The trail's proximity to the Wekiva River, a federally designated 'Wild and Scenic River,' also provides opportunities for viewing wildlife. "You'll see a pretty good variety of animals—deer, hawks, turkeys, eagles," says Nipe. "I had a call the other day about a mother bear and her cubs crossing the trail—we've got a big population of black bears in the area, but they're pretty docile."
In addition to this important aesthetic benefit, the trail provides a significant boost to the local economy, Nipe points out. As is nearly always the case with rail-trails, the Seminole-Wekiva has increased the value of existing properties adjacent to the trail. "We've also found that hotels tend to locate on or near the trail—because it allows their visitors to get out and exercise or walk to local restaurants or meeting spaces," says Nipe.
It also has proven to be a lure for college teams that travel from northern states to hold soccer, softball, tennis and lacrosse tournaments in Florida, Nipe says. "One of the reasons we can outcompete neighboring counties and cities is that we have the trails," he says. "It's a big draw—the folks visiting have the opportunity to get from parks located on trails back to their hotels without a vehicle." These sports tournaments provide an annual $20 million boost to the local economy.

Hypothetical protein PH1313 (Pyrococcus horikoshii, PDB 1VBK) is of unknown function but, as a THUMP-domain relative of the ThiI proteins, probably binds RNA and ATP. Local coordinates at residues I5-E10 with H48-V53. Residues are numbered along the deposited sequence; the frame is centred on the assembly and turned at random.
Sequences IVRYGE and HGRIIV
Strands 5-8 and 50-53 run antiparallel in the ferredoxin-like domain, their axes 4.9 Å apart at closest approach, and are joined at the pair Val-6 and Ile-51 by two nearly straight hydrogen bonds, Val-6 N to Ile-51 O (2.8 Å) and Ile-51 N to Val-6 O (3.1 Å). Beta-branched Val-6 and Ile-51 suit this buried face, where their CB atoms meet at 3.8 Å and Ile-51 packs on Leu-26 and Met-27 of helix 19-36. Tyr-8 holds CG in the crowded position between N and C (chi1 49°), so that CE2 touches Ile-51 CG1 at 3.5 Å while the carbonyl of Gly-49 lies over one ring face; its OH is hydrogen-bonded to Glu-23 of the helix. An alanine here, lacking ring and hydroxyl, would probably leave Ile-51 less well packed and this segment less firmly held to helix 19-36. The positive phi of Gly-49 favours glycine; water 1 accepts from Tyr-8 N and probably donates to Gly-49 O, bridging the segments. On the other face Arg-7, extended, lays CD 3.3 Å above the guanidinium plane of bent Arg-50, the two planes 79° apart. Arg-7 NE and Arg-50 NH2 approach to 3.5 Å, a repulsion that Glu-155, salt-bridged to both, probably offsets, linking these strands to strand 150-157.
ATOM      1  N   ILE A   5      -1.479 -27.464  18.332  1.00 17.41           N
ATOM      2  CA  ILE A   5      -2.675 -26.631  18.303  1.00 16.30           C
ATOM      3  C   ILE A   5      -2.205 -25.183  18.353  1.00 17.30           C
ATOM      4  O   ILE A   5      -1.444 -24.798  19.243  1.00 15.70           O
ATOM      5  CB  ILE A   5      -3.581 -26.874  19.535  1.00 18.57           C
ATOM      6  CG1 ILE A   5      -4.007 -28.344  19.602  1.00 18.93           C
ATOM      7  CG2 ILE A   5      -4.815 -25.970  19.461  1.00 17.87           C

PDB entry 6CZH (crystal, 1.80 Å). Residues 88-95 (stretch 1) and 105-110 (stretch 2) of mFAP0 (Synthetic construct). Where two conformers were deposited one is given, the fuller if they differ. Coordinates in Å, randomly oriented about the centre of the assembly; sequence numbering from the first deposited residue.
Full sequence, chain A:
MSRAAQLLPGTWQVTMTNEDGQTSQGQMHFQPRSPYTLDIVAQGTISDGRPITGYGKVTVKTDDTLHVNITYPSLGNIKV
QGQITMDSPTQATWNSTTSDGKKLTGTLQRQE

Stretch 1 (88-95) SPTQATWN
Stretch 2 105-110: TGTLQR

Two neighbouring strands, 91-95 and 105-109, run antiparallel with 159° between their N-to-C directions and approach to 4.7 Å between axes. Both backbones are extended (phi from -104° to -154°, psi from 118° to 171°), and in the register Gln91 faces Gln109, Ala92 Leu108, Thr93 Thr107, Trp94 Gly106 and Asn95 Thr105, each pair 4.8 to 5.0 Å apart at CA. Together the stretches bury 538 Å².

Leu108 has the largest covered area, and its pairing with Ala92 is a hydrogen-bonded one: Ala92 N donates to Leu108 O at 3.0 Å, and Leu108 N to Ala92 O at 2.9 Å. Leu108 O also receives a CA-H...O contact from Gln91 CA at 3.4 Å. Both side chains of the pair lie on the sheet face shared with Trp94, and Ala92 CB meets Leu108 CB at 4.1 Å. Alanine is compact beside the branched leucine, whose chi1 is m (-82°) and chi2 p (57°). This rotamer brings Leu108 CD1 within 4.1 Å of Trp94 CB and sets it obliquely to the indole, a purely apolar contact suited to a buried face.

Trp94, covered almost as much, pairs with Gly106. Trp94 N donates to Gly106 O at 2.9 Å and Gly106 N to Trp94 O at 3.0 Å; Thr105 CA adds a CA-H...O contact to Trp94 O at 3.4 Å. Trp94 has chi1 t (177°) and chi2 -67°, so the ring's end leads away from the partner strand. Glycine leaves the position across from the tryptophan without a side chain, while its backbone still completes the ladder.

The Seminole-Wekiva has also helped pave the way for the development of other trails in the area, says Jorge Borrelli, a landscape architect and competitive cyclist who has lived in greater Orlando since 1987. "It was one of the first major trails in the county," says Borrelli, whose firm helped design the path. "Now Seminole County is one of the leading counties in the state—if not the nation—in terms of trail development."
Officials in Seminole County are working with their counterparts in other Orlando jurisdictions to link up various trails (including the Seminole-Wekiva) into a bicycle-and- pedestrian beltway of sorts: the 200-mile Central Florida Loop. "I'm excited about that and the momentum it's generated," Borrelli says. "The main thing is to keep the funding coming and the vision of a statewide interconnected system alive." Borrelli, an active equestrian, has a long history of partnering with Rails-to-Trails Conservancy (RTC) on dozens of successful trail projects throughout the state, including such iconic trails as the Pinellas Trail and the Florida Keys Overseas Heritage Trail.
Ironically, one of the main threats to future funding for both the Central Florida Loop and other rail-trail efforts around the country comes from this area: U.S. Representative John Mica, the congressman whose district includes Seminole County.
Rep. Mica, chair of the U.S. House of Representatives Transportation and Infrastructure Committee, is pushing to eliminate dedicated federal investment in trails, biking and walking. As committee chair, Mica one of the most influential leaders in federal transportation policy, yet his positions are out of step with his constituents. In recent months, local officials throughout his district have passed 10 resolutions supporting federal funding for biking and walking.
"It's a shame that our one-time champion, Mr. Mica, has cast trails aside for partisan politics," says Ken Bryan, Florida state director for RTC. "Despite this abandonment, local governments such as Seminole, Volusia and Orange counties are stepping up to the plate to make this amazing trail system happen. It will serve as an economic engine for the region and ensure as many people as possible can safely walk and bicycle around their communities."